recalled from the right and ordered to advance on Hood's left, and one of Kemper's brigades, under Colonel Hunton, moved forward on his right. The enemy was repulsed by Hood after a severe contest and fell back, closely followed by our troops.
The battle continued until 9 p.m., the enemy retreating until he reached a strong position, which he held with a large force. The darkness of the night put a stop to the engagement and our troops remained in their advanced position until really next morning, when they were withdrawn to their first line. One piece of artillery, several stands of colors, and a number of prisoners were captured.
Our loss was severe in this engagement. Brigadier-General Field and Trimble, and Colonel Forno, commanding Hays' brigade, were severely wounded, and several other valuable officers killed or disabled, whose names are mentioned in the accompanying reports.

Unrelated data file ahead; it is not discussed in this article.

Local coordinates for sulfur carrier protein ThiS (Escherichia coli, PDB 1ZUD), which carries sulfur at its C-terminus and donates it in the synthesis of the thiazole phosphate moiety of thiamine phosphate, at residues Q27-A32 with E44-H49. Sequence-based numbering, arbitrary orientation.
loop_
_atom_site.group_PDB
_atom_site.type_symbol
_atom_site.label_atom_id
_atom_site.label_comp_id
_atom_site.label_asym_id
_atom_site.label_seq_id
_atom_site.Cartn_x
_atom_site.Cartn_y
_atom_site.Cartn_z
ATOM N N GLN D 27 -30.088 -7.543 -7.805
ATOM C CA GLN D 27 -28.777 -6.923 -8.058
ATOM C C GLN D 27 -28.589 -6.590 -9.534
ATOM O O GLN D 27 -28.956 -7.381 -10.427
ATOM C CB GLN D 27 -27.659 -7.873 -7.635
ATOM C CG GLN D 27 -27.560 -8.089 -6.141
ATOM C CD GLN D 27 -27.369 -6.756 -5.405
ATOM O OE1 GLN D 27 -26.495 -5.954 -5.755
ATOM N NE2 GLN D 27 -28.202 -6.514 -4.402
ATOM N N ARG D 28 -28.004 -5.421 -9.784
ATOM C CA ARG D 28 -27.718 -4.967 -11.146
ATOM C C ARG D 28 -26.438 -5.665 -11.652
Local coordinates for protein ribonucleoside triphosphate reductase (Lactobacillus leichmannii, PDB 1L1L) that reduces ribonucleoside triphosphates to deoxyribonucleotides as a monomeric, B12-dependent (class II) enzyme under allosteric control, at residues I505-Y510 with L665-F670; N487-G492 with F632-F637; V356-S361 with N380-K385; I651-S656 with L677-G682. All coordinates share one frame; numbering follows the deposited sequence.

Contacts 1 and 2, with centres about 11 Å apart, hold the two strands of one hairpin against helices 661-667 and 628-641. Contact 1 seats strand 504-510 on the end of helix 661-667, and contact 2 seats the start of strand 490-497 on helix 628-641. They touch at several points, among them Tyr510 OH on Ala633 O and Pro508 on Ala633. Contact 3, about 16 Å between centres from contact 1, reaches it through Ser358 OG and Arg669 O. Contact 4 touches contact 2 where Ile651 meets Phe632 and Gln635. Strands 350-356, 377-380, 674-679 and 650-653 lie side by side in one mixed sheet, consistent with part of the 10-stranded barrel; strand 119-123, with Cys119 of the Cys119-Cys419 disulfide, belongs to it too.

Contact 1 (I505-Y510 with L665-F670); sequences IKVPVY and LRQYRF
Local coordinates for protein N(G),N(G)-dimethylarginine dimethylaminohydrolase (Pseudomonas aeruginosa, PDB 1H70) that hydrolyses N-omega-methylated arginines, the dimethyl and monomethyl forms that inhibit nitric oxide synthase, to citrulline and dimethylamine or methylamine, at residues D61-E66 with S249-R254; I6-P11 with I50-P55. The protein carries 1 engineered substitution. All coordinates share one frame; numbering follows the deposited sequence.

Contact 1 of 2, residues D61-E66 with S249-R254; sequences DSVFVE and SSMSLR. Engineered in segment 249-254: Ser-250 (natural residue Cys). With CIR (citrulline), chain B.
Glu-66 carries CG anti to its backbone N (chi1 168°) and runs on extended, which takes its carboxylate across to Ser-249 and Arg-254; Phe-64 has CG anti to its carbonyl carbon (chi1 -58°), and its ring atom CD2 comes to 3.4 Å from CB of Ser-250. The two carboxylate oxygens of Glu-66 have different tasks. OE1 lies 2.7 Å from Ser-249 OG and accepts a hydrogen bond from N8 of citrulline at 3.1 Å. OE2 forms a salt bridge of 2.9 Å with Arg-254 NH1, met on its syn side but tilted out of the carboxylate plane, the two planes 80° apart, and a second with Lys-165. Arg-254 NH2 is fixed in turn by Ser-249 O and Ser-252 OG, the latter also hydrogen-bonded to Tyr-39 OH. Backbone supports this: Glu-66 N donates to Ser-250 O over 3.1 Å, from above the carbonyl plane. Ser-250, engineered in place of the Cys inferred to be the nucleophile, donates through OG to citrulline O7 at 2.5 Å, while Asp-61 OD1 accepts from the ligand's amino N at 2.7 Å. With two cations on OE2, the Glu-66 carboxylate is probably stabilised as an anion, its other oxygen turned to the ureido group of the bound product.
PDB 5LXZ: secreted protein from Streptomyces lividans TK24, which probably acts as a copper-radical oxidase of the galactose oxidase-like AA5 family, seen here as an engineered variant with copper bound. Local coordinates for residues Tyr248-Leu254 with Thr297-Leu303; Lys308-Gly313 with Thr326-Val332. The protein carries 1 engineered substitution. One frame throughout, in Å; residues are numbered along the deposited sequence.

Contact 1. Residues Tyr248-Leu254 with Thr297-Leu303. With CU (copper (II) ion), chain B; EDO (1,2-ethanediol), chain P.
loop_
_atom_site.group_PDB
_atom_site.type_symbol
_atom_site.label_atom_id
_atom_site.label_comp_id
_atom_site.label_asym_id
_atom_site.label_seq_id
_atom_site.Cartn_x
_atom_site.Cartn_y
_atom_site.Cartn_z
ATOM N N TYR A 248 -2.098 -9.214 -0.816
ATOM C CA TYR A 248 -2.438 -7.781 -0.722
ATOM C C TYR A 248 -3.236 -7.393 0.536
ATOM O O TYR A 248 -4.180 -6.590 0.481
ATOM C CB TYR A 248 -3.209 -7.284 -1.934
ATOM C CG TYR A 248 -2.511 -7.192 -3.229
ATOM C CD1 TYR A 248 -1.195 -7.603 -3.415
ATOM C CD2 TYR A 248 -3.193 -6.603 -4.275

On the morning of the 30th the enemy again advanced, and skirmishing began along the line. The troops of Jackson and Longstreet maintained their positions of the previous day. Fitzhugh Lee, with three regiments of his cavalry, was posted on Jackson's left, and R. H. Anderson's division, which arrived during the forenoon, was held in reserve near the turnpike. The batteries of Colonel S. D. Lee took the position occupied the day before by Colonel Walton, and engaged the enemy actively until noon, when firing ceased and all was quiet for several hours. About 3 p.m. the enemy, having massed his troops in front of General Jackson, advanced against his position in strong force. His front line pushed forward until engaged at close quarters by Jackson's troops, when its progress was checked and a fierce and bloody struggle ensued. A second and third line of great strength moved up to support the first, but in doing so came within easy range of a position a little in advance of Longstreet's left. He immediately ordered up two batteries, and two others being thrown forward about the same time by Colonel S. D. Lee, under their well-directed and destructive fire the supporting lines were broken and fell back in confusion. Their repeated efforts to rally were unavailing, and Jackson's troops, being thus relieved from the pressure of overwhelming numbers, began to press steadily forward, driving the enemy before them. He retreated in confusion, suffering severely from our artillery, which advanced as he retired. General Longstreet, anticipating the order for a general advance, now threw his whole command against the Federal center and left. Hood's two brigades, closely followed by Evans', led the attack. R. H. Anderson's division came gallantly to the support of Hood, while the three brigades under Wilcox moved forward on his left and those of Kemper on his right. D. R. Jones advanced on the extreme right, and the whole line swept steadily on, driving the enemy with great carnage from each successive position until 10 p.m., when darkness put an end to the battle and the pursuit. During the latter part of the engagement General Wilcox, with his own brigade, was ordered to the right, where the resistance of the enemy was most obstinate, and rendered efficient assistance to the troops engaged on that part of the line. His other two brigades, maintaining their position in line, acted with General Jackson's command. The obscurity of night and the uncertainty of the fords of Bull Run rendered it necessary to suspend operations until morning, when the cavalry, being pushed forward, discovered that the enemy had escaped to the strong position of Centreville, about 4 miles beyond Bull Run. The prevalence of a heavy rain, which began during the night, threatened to render Bull Run impassable and impeded our movements. Longstreet remained on the battle-